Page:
Learn which plants thrive in your Hardiness Zone with our new interactive map!

How Often Do You Water Tomato Plants?

By Anna Aronson
Tomato plants need 1 inch to 2 inches of water per week.
tomato plant in the gerden image by Andre from Fotolia.com

Tomatoes are the most popular plant in American backyard gardens, and it's easy to see why. In addition to being easy to grow, the taste of a home-grown tomato surpasses anything you get from the supermarket. Tomato plants thrive in warm sunny spots, and they also require plenty of water for optimum results, the University of Illinois Extension reports. Before planting your tomatoes, make sure you understand how and when to water them.

Water Needs

Because tomatoes mainly consist of matter -- 95 percent of the fruit is water -- they require plenty of water throughout the growing season, the University of Missouri Extension reports. The plants need between 1 inch and 2 inches of water weekly. Regular rain can meet these needs, but you'll need to supplement the water supply during dry spells.

Watering Technique

Tomatoes do best when the soil is thoroughly soaked. During each watering, the water should reach a depth of 6 inches to 8 inches, the North Carolina Cooperative Extension advises. Instead of daily waterings when only the soil surface receives moisture, water the plants deeply once per week when rain is not forecast.

Conserving Moisture

You can help your tomato plants conserve moisture by mulching around them so the soil is protected from the hot sun. You can use any organic matter for mulch, or place black plastic around the plants. If you use organic materials, wait until the soil has completely warmed up in late spring or early summer to spread the material, the University of Illinois Extension advises.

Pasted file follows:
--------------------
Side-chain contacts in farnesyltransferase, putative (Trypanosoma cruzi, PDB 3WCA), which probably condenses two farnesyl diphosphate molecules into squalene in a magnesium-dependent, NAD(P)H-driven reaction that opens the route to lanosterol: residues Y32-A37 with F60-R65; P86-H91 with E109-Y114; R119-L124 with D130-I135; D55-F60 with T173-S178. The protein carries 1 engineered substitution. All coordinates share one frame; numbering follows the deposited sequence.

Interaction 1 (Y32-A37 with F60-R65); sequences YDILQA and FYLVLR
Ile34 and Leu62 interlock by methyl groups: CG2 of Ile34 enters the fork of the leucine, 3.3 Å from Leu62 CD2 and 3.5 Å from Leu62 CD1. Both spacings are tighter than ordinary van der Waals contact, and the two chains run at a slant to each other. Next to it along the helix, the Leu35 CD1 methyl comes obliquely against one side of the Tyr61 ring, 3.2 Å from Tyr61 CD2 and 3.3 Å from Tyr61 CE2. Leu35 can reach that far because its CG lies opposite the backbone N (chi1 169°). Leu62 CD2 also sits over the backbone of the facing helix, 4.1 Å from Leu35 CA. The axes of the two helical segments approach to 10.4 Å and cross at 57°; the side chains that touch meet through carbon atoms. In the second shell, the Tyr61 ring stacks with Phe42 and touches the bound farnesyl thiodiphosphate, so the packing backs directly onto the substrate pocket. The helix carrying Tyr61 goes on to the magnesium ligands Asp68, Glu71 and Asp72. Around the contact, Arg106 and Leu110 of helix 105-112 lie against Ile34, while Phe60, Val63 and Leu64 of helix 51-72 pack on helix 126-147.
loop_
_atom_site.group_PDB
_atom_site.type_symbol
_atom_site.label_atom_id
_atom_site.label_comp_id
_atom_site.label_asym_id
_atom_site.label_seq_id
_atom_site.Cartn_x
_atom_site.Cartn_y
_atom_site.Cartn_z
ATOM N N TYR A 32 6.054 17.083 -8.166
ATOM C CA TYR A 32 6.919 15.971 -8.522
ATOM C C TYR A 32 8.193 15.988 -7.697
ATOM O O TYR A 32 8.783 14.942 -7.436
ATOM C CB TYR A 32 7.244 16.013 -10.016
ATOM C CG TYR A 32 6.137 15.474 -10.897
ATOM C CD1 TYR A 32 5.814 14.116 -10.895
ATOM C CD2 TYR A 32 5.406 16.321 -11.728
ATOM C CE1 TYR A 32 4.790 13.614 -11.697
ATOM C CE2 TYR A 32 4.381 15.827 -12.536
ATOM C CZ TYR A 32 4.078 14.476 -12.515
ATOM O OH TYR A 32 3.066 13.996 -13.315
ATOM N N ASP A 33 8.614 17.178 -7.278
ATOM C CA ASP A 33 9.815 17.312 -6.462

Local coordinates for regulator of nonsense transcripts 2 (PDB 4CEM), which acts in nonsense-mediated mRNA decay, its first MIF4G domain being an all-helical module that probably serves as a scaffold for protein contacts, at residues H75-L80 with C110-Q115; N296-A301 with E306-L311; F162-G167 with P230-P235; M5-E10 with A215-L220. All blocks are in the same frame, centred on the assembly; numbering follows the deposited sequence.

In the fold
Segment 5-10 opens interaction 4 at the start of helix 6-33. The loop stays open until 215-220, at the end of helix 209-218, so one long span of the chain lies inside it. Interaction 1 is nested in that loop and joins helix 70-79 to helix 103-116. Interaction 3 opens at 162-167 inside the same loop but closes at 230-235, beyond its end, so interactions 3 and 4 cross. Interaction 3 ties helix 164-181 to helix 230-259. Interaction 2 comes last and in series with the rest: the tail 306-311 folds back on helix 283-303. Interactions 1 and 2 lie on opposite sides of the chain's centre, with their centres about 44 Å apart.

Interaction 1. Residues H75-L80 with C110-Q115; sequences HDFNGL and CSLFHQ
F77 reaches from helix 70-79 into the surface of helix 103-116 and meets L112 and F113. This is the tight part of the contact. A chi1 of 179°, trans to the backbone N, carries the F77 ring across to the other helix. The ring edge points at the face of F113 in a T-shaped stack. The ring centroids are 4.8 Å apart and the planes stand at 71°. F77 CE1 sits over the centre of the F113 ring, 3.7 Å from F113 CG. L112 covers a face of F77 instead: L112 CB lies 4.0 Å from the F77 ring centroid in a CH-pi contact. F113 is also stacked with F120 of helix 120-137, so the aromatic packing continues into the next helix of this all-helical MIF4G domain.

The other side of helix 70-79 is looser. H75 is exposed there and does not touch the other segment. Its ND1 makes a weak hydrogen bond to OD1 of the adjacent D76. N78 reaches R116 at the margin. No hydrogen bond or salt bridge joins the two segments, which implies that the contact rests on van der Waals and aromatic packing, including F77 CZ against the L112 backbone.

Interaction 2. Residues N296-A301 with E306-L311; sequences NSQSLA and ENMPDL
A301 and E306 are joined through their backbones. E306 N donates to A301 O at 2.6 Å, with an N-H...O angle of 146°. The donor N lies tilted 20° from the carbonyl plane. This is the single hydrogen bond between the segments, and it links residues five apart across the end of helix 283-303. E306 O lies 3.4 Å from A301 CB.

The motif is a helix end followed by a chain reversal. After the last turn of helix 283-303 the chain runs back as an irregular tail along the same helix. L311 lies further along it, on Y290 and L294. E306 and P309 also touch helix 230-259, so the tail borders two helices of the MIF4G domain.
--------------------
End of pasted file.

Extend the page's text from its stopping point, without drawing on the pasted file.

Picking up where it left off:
Container-Grown Tomatoes

Tomatoes growing in containers have different watering needs than those planted in the earth. Because they have a smaller supply of soil, they benefit from more frequent waterings. The Missouri extension advises watering container-grown tomatoes daily if needed because of lack of rainfall.


About the Author


Anna Aronson began working as a journalist in 2000 and spent six years at suburban Chicago newspapers before pursuing freelance work. She enjoys writing about health care topics, in particular obstetrics, pediatrics and nutrition. She received a Bachelor of Arts in journalism from Eastern Illinois University and is now studying for a Master of Science in medicine degree to become a physician's assistant.